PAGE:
The combat is very much that of a traditional RPG, much in the same vein as the original Mass Effect. Weapon damage and accuracy is very much stat based. In a way, the combat reminds me of Deus Ex, in that the longer you keep your reticle on a target, the more accurate and damaging your shot will be.

 

Visually, AP gets the job done. While it won't win any awards for it's graphics, they aren't as bad as some have said. Some have said that the visuals are worse than that of Dragon Age. I disagree. Some have also criticized the game for lacking an art direction. My feelings on the lack of an art direction are that I like that AP is based in a real-world setting and I feel that the look of the game compliments that setting perfectly. A graphic novel-style art direction, or any art direction typically associated with a fantasy or sci-fi setting, would be awkward in AP, IMO.

 

All in all, I'm pleased with AP so far and I think I'll be pleased once I've beaten it. I'm glad I followed my gut instinct and picked it up rather than passed it up.

 

It appears the consensus is that the console version has less problems than the PC version, which is riddled with them. In regards to the visuals, they are pretty bad. Lighting and shadows are inconsistent, not the best use of static meshes, and generally bland color pallet. It's just my opinion, but any rpg that has these kinds of mini-games, is losing a few points. Mini-games tend to hurt the over all design and immersion factor. They pull the player from world, it breaks the flow or mode of play, in order to accomplish a usually frustrating or "not very fun" minigame that only gets worse the more you have to play it throughout the game. That was one of Mass Effect's biggest flaws for example. They at least gave the player the option to pay off the minigame. It appears like the animation and controls with mouse and keyboard need a lot of work. I think we can all agree the game needs a lot more polish.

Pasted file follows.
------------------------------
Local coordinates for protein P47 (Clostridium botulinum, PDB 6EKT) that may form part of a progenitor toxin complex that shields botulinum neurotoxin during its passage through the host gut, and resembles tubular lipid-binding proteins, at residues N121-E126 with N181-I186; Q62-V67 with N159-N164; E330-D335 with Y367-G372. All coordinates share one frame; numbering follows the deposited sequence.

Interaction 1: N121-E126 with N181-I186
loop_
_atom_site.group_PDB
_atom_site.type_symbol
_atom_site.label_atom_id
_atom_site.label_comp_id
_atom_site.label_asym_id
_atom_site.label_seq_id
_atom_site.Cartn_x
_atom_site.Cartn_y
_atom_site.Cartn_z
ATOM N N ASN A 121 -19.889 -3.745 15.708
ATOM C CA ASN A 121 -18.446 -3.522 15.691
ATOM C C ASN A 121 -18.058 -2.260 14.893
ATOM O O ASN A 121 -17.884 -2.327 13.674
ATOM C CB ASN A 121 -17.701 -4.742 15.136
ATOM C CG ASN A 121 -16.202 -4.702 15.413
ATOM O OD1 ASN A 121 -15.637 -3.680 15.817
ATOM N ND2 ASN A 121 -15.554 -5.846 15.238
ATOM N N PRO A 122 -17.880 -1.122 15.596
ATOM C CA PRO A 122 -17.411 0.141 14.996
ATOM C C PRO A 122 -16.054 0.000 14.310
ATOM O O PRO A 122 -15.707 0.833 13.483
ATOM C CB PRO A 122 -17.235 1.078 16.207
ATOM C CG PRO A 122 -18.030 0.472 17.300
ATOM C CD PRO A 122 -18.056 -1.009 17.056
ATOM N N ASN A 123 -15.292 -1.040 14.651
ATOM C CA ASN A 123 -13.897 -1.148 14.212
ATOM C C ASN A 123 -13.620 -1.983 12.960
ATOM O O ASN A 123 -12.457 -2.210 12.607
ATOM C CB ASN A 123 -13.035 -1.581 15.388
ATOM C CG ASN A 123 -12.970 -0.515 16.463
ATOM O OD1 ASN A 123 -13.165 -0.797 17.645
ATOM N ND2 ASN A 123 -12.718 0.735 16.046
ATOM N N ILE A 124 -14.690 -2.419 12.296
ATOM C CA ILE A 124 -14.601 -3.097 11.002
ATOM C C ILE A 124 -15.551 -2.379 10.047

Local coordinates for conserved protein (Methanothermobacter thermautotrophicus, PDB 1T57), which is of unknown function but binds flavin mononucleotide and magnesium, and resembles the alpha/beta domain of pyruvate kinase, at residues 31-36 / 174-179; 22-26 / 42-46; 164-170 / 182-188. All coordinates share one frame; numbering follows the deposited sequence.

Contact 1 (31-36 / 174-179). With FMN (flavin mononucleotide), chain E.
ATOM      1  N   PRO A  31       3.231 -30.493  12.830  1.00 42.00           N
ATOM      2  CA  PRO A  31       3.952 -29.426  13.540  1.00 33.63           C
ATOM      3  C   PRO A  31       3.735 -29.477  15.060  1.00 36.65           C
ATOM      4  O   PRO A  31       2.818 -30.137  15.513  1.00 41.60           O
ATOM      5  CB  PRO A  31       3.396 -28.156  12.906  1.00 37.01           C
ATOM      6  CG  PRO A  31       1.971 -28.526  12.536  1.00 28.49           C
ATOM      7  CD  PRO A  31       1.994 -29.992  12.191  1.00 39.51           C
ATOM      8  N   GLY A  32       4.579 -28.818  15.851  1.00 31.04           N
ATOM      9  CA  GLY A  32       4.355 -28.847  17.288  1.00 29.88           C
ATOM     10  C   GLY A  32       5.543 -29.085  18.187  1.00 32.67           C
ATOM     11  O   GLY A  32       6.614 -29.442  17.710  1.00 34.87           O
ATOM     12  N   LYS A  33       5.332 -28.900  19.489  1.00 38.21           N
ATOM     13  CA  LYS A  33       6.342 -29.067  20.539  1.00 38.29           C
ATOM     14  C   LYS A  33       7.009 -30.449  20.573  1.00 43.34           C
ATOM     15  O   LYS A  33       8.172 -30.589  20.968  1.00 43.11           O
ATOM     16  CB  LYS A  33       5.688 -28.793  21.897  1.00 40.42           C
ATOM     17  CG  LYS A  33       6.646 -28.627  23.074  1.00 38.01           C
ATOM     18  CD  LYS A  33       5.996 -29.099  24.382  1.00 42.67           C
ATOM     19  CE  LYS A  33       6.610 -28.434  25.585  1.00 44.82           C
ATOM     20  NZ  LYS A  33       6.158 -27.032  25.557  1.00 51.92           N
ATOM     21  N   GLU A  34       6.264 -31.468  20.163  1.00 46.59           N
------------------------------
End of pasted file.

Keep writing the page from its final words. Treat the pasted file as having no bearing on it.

One reviewer made the joke about Alpha Protocol by saying its build is still in "Alpha". That might not be that far from the truth. I cannot comment on the game play since I havent played the game, but I can add some feed back based on reviewing its apparent design (mechanics, systems and modes of play).

 

Glad you are able to enjoy the game though. That's the whole point of the interactive medium, to bring enjoyment. I do think the criticisms of the product as it stands now though are fairly accurate, sadly.